I'm not disputing Lightoller's personal flaws (or virtues, for that matter) or discussing whether his actions that night were the best that could have been taken - I'm just querying Cameron's interpretation of his demenour during the evacuation efforts. Lightoller was a highly experienced officer who proved himself pre- and post- Titanic capable of handling himself well during a crisis. Where is the historical basis for Cameron's edgy second officer?

Regards,

Inger
 

Teri Lynn Milch

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Hello Inger,

In my post I was mainly referring to the infamous letter Lightoller wrote to his friend, but I did want to comment on the behavior of Lightoller that night and say that he was quite levelheaded, in my opinion, because he was known for doing things by the book. Yes, in all of the accounts I have read on Lightoller, (not conclusive) he is shown to have had an ultimate respect for the White Star Line and followed procedures well. I wouldn't be surprised if he was called Bookey, or BookLight, or something to that effect because of his following procedures. In this event I do not know how Cameron got his edgy Second Officer.

Sincerely,

Teri
 

Inger Sheil

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G'day Kate! Good to see you again. Had a splendid visit to the States, and am finding it difficult to get in a work-minded frame again. Was good to go back to the USA post 9/11 as a small personal gesture of solidarity. Will send you an email as soon as the in-box is tamed to manageable proportions.

Terri, you state in your post that you were referring "mainly to the infamous letter Lightoller wrote to his friend". It can't be that "infamous" (or famous!), as this letter has yet to be specifically cited anywhere I've seen, including Bill Wormstedt's comprehensive site about the question of an officer shooting. I would be very intrigued to see a specific citation for such an important source - but is it possible that someone might have confused the account Susanne Stormer collected with an actual letter from Lightoller? If not, could you provide us with a source for the 'infamous' letter?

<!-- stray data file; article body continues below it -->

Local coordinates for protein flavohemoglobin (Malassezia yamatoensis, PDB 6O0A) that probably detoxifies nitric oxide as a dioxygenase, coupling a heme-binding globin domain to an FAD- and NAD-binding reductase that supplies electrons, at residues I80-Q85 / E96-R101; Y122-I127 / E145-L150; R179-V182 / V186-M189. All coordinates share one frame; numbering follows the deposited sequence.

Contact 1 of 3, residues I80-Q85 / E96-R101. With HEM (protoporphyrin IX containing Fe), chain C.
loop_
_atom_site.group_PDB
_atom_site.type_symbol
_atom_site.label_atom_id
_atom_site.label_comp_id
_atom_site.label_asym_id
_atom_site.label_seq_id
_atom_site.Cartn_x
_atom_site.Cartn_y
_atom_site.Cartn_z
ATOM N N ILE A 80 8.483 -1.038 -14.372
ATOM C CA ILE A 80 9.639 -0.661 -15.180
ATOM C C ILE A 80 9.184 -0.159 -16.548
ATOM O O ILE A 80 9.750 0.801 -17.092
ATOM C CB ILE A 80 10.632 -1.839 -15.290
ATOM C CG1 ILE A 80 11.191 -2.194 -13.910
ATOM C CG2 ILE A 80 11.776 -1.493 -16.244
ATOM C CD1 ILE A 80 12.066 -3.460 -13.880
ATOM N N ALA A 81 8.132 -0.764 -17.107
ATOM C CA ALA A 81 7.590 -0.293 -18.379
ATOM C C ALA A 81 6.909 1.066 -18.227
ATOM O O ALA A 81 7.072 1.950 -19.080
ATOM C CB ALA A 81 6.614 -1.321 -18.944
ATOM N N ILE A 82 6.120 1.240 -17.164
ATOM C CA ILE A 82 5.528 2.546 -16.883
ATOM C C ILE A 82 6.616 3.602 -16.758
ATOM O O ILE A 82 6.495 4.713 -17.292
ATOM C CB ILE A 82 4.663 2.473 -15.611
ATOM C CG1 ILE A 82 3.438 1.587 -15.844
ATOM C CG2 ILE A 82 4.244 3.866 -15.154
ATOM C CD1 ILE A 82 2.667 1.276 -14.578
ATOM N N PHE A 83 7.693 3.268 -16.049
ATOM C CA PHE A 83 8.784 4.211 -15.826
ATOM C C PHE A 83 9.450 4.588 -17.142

Regards,

Inger
 
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Patricia Bowman Rogers Winship

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Hi, all!

I cannot think of anyone less likely to have earned the sobriquet "Book-Light" than C.H. Lightoller. This comment gives the opportunity to point out that all too often, we define the Titanic's officers solely by the way they behaved on the bridge the night the ship sank-- and forget who they really were. Lightoller was a man who constantly tested the limits, and I suspect that his personnel file would make very racy reading, if it should ever surface.

I will continue to lament the inaccessability of his autobiography, which does give a clearer idea of who he was-- and you don't have to believe all his stories either. What comes across very plainly is that he was an intelligent man of great humor and considerable physical courage. His worst fault was that he could be occasionally inconsiderate, although he would try to make things right once he realized he had been so. And hard-headed. Only a hard-headed man would have brought the destroyer Garry to her home port, running backwards, because her bow had been almost ripped off when she rammed a submarine.

Pat W